The Lost Beautifulness
The Lost Beautifulness was written by Anzia Yezierska in 1923. The short story starts off by introducing the main character, Hannah Hayyeh. She starts off by explaining her love for her son. She stands looking at a picture of him, missing his loving personality and beauty. Hannah explains the beauty she finds within her son and doesn’t seem to have enough words to express this feeling. These are characteristics of Modernism by showing the traditional values and assumptions that Hannah has. During the modernism period, people emphasized the individuality.

Hannah decides to paint a picture in remembrance of her son. The thrill and excitement she gets after painting the picture showed her love and respect she had for her son. This beauty allowed the reader to take in the details and feel the love being shared from mother to son. Anzia Yezierska shows irony throughout this short story to emphasize the literary devices that were used towards her writing. As the story went along, the irony kept growing, more and more intensely. It was easy as a reader picturing the scenes and situations that took place in the setting. The line, “Every penny I earned myself from the extra washing. But you ought to save it up for the bad times. What’ll you do when the cold weather starts in and the pushcart will not wheel itself out?” (Yezierska). This line had many meanings and feelings within it. The part that stood out the most was “every penny I earned.” This had such tremendous meaning because it was a deep expression Hannah had made about her son (Cane). She had been willing to give up everything she had for her son’s life. This would be an example of Modernism in the face of Women’s Rights. It was during the time when women didn’t have much say in things and couldn’t stick up for what they believe in (such as risking everything she had for her son).

The modernism period had times when women were just getting starting to earn rights. Anzia Yezierska made sure to discuss the rights women had struggled so hard for to receive. This is where Hannah, as a mother, takes so much pride in the painting that she had accomplished because it was rare for a woman to do such thing. She had a different type of love for her husband than she did for her son. “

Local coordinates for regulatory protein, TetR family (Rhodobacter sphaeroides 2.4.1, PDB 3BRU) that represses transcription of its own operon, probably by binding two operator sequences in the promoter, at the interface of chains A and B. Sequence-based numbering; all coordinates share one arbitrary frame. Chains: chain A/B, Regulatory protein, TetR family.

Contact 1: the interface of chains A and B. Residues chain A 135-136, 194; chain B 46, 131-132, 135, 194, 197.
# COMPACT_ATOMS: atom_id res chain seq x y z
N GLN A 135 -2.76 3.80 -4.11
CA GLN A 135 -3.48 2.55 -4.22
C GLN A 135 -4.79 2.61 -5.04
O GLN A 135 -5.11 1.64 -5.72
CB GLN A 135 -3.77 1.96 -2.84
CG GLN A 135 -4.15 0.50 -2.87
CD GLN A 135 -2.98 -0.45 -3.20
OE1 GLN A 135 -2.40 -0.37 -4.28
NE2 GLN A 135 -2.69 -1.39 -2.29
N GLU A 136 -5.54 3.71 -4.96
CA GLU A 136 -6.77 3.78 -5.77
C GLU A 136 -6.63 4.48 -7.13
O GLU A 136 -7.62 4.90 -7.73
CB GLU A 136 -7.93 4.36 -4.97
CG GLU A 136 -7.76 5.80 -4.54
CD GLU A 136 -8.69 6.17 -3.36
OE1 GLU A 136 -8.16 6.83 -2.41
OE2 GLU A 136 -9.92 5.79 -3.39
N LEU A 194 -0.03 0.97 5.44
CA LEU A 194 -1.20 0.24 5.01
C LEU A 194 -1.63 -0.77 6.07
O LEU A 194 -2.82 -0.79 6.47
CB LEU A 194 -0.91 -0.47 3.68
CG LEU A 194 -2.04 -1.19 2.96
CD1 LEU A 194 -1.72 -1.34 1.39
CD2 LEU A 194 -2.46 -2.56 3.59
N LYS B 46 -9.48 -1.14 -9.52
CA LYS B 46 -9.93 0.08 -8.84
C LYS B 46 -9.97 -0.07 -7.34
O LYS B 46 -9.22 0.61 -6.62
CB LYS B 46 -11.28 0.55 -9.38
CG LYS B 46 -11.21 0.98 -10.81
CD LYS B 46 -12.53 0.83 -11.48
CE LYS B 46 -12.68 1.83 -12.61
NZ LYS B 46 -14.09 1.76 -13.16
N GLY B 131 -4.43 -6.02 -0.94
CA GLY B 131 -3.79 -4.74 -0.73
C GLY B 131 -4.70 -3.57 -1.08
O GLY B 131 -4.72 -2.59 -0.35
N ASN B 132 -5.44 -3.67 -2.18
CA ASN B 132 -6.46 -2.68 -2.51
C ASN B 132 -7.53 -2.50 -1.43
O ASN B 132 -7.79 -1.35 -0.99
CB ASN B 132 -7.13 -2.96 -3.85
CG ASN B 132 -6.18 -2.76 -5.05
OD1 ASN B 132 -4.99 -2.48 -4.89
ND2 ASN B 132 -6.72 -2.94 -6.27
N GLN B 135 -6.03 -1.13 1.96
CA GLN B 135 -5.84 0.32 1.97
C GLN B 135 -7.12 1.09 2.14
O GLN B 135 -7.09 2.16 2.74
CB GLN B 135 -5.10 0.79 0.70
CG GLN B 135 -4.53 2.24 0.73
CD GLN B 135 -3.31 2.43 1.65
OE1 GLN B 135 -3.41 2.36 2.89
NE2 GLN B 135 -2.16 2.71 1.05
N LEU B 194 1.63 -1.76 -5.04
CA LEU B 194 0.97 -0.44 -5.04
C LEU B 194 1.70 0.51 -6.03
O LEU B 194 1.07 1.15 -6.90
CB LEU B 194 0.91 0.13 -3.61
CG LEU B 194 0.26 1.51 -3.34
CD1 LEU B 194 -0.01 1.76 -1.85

The theme of the passionate immigrant woman and the repressed Protestant man recurs frequently in her fiction” (Werlock). This line meant no matter how hard Hannah tried forgetting, love never failed and somehow seemed to always come back around. Yezierska talks about the Protestant man and how she feels against him. She reveals her true feelings about immigrants, which turns out to be discrimination. There was a lot of discrimination against immigrants in American during the Modernism time period.

In conclusion, The Lost Beautifulness showed examples of modernism by women’s rights and love. With the love came compassion and companionship. The relationship between Hannah and her son was full of emotions. “She’s always on fire with the wonder of her son,” was a quote out of the book from Anzia Yezierska (Yezierska). That line made the relationship between Hannah and her son more clear for the reader to understand. This short story was written in the way for the audience to have a clear and comprehendible meaning.


Cane, Aleta. "Anzia Yezierska." In American Women Writers, 1900–1945: A Bio-Bibliographical Critical Sourcebook, edited by Laurie Champion, 378–382. Westport, Conn.: Greenwood Press, 2000.

Werlock, Abby H. P., ed. "Yezierska, Anzia." Facts On File Companion to the American Novel. New York: Facts On File, Inc., 2006. Bloom's Literary Reference Online. Facts On File, Inc. CANov0974&SingleRecord=True (accessed May 3, 2010).